|AHFS/Drugs.com||Micromedex Detailed Consumer Information|
|Biological half-life||62.8 hours / 3mg single dose; 5 hours / 0.25 mg single dose; 20.6 hours / 0.25mg multiple doses|
|Excretion||feces (5% to 10% as unchanged drug and metabolites); urine (2% to 4% as unchanged drug)|
|Chemical and physical data|
|Molar mass||1431.06 g/mol|
|(what is this?)|
Cetrorelix (INN, BAN), or cetrorelix acetate (USAN, JAN), is an injectable gonadotropin-releasing hormone (GnRH) antagonist that is marketed primarily under the brand name Cetrotide. A synthetic decapeptide, it is used is used in assisted reproduction to inhibit premature luteinizing hormone surges The drug works by blocking the action of GnRH upon the pituitary, thus rapidly suppressing the production and action of luteinizing hormone (LH) and follicle-stimulating hormone (FSH). In addition, cetrorelix can be used to treat hormone-sensitive cancers of the prostate and breast (in pre-/perimenopausal women) and some benign gynaecological disorders (endometriosis, uterine fibroids and endometrial thinning). It is administered as either multiple 0.25 mg daily subcutaneous injections or as a single-dose 3 mg subcutaneous injection. The duration of the 3 mg single dose is four days; if hCG is not administered within four days, a daily 0.25 mg dose is started and continued until hCG is administered.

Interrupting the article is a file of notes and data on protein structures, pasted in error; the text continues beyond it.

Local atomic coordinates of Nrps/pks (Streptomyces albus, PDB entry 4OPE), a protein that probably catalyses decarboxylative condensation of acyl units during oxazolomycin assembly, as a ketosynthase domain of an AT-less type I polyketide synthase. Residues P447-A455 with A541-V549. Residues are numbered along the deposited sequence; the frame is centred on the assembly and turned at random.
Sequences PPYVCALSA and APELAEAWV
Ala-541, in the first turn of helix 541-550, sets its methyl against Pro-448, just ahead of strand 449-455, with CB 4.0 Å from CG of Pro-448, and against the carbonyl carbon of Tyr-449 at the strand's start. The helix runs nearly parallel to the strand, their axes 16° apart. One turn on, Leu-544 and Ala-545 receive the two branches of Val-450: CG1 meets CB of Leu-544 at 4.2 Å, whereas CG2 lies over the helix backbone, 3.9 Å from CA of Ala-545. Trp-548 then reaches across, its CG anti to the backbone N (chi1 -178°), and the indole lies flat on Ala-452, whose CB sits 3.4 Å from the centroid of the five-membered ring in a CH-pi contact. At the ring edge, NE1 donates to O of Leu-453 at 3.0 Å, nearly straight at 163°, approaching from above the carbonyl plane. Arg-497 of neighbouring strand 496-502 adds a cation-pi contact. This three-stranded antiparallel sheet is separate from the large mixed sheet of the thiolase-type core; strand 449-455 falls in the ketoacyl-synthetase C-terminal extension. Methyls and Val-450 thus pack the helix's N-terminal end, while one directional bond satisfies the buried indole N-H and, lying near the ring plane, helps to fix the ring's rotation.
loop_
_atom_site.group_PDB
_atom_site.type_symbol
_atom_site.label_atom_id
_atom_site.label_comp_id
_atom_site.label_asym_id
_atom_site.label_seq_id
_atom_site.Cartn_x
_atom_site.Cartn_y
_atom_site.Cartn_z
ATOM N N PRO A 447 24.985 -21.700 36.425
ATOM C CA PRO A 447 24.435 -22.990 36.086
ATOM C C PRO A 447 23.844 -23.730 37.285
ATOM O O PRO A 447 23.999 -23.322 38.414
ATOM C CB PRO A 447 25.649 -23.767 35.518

Use in IVF
Cetrorelix is marketed by Merck Serono for use in in-vitro fertilization in all countries except Japan, where it is marketed by Shionogi and Nippon Kayaku. Aeterna Zentaris receives royalties on these sales and retains rights to develop cetrorelix for other indications. In IVF use it is injected daily after follicle stimulation has been initiated and evidence of follicle maturation is approaching; given daily it prevents an endogenous LH surge that would trigger an untimely ovulation prior to the hCG administration by the treating physician. As an alternative to the GnRH antagonist, also a GnRH agonist could be given, but agonist have to be started earlier to overcome the agonistic effect. Cetrorelix can be mixed with follitropin alpha without compromising their reported safety and efficacy.
Over a period of 3 weeks, daily injections of cetrorelix were administered to 12 men in order to suppress testosterone levels. Testosterone levels were significantly suppressed as compared to a control group. During this time of suppression, increases in high density lipoproteins (HDLs) were seen. HDLs are responsible for removing cholesterol from the blood and higher amounts are correlated with increased cardivascular health.
The use of cetrorelix is contraindicated in severe renal impairment. It is not intended for women aged 65 years or older. Use in women with severe allergic conditions is not recommended. Use with caution in women with active allergies or history of allergies.
- Aeternia Zentaris product page[permanent dead link]
- Lin, Y.; Wen, Y.; Chang, Y.; Seow, K.; Hsieh, B.; Hwang, J.; Tzeng, C. (2010). "Safety and efficacy of mixing cetrorelix with follitropin alfa: a randomized study". Fertility and Sterility. 94 (1): 179–183. doi:10.1016/j.fertnstert.2009.02.062. PMID 19339001.
- von Eckardstein, A (1997). "Suppression of Endogenous Testosterone in Young Men Increases Serum Levels of High Density Lipoprotein Subclass Lipoprotein A-I and Lipoprotein(a)". Journal of Clinical Endocrinology. 82 (10): 3367.